MS19-P07 Environmental-friendly materials by alkali activation Serena Chiara Tarantino (Department of Earth and Environmental Sciences, University of Pavia, Pavia, Italy) Roberta Occhipinti (Department of Earth and Environmental Sciences, University of Pavia, Pavia, Italy) Gennaro Ventruti (Department of Earth and Geo-environmental Sciences, University of Bari, Bari, Italy) Michele Zema (Department of Earth and Environmental Sciences, University of Pavia, Pavia, Italy)email: serenachiara.tarantino@unipv.itAlkali activation is the chemical process through which an aluminosilicate powder (referred to as the precursor) interact with a strongly alkaline medium (the activator) to yield ceramic-like materials with good binding properties. The process occurs at room temperature starting from waste or industrial by-products, allowing for a significant reduction of emissions of greenhouse gases. Nowadays, Alkali Activated Materials (AAMs) have emerged as novel engineering materials with potential use in many application fields, in particular as environmental-friendly alternative to traditional construction materials. AAMs exhibit properties, which include formability comparable to epoxies, high temperature stability, chemical resistance comparable to ceramic oxides and compressive strength superior to concrete. Moreover, they show adsorptive properties towards metal cations, wastewater pollutants and CO2. Tailoring the properties of AAMs for specific applications requires full control on synthesis conditions and understanding of the structural and microstructural features of the final product.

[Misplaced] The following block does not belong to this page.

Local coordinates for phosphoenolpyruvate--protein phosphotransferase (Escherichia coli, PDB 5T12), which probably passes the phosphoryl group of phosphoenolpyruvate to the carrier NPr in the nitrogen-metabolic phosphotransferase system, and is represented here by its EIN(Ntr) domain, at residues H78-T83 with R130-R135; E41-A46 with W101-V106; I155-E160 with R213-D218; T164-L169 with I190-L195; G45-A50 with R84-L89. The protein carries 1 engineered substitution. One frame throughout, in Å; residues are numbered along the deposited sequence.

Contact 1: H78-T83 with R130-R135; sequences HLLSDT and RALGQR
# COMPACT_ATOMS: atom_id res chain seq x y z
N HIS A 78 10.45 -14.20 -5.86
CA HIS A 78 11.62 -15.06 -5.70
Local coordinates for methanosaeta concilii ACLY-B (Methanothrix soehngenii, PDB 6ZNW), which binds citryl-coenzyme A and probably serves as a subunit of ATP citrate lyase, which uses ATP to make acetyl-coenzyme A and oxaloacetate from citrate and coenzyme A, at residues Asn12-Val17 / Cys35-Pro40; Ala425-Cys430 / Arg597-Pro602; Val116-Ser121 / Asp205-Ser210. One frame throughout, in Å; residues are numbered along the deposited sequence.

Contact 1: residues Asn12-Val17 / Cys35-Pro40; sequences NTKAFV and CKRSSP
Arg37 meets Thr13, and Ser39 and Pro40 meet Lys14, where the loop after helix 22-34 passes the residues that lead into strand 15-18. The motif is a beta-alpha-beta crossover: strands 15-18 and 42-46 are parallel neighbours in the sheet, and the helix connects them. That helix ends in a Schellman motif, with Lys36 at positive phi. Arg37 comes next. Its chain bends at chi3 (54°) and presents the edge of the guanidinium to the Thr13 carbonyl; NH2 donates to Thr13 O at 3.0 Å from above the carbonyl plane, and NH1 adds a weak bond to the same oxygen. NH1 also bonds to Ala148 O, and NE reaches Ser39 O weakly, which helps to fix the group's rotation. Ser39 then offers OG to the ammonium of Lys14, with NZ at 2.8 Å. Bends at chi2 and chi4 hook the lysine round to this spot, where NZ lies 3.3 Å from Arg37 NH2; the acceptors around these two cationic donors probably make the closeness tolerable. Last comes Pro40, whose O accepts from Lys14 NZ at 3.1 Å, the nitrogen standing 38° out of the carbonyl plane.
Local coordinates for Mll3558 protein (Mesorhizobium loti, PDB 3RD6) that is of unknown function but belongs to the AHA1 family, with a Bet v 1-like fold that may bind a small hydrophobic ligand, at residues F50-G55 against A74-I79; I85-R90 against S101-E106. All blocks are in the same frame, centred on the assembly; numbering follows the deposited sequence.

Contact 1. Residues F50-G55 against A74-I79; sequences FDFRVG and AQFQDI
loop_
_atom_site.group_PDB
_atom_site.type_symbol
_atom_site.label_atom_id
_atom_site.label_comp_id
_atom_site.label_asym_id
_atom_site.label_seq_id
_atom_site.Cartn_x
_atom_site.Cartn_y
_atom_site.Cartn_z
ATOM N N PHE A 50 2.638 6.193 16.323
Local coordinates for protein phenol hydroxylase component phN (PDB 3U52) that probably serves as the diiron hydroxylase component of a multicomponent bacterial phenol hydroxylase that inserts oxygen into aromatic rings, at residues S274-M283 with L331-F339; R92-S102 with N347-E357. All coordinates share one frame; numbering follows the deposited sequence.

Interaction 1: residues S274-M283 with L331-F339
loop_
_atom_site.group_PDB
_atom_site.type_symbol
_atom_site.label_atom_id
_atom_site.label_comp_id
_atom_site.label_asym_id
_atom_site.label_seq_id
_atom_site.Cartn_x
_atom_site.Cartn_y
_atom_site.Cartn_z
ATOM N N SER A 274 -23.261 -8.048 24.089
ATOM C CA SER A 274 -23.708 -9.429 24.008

In a recent work from our group, the feasibility of using sulphate-bearing kaolin for alkali activation has been assessed [1]. Alunite, KAl3(SO4)2(OH)6, which is present in the kaolin, hinders the use of these clays in the ceramic industry due to the release of SOx at HT. Nonetheless, it is a potential source of potassium and aluminium. AAMs obtained at temperature below desulphation show high thermal stability and compressive strength as high as ca. 80 MPa. Thenardite, Na2SO4, deriving from the dissolution of alunite, was observed in the final products. Nonetheless, sulphate is still present in the samples after leaching. In order to identify the possible non-soluble sulphate-bearing phases and evaluate the possibility of sulphate uptake by the gel itself, zeolitisation of kaolin was carried out under molten conditions [2] in the absence or presence of sulphate.
Kaolin-alunite mixtures were melted with NaOH at 550°C, incubated in vessels with distilled water, and resulting powders characterized by Rietveld refinements of XRPD patterns, FT-IR and SEM-EDS. Zeolites Y and A crystallize in sulphate-free mixtures, as expected, while sulphate-bearing CAN is the main reaction product of all alunite-containing batches. Therefore, sulphate ion could drive the nucleation and precipitation of CAN-type zeolites at room pressure, analogously to CO3-, NO3-, and SO32- [3]. These findings suggest that sulphate may have the same effect also in alkali activation process. This hypothesis is supported by preliminary 29Si and 27Al NMR data, indicating cancrinite as one of the candidate phases for trapping sulphur in AAMs.

[1] Gasparini, E., Tarantino, S.C., Conti, M., Biesuz, R., Ghigna, P., Auricchio, F., Riccardi, M.P., Zema M. (2015) Applied Clay Science, 114, 530-539.

[2] Park, M., Choi, C.L., Lim, W.T., Kim, M.C., Choi, J., Heo, N.H. (2000) Microporous and Mesoporous Materials, 37, 81-89.

[3] Hackbarth, K., Gesing, T.M., Fechtelkord, M., Stief, F., Buhl, J.-C. (1999) Microporous and Mesoporous Materials, 30, 347-358.
Keywords: Alkali Activated Materials, framework silicate, zeolite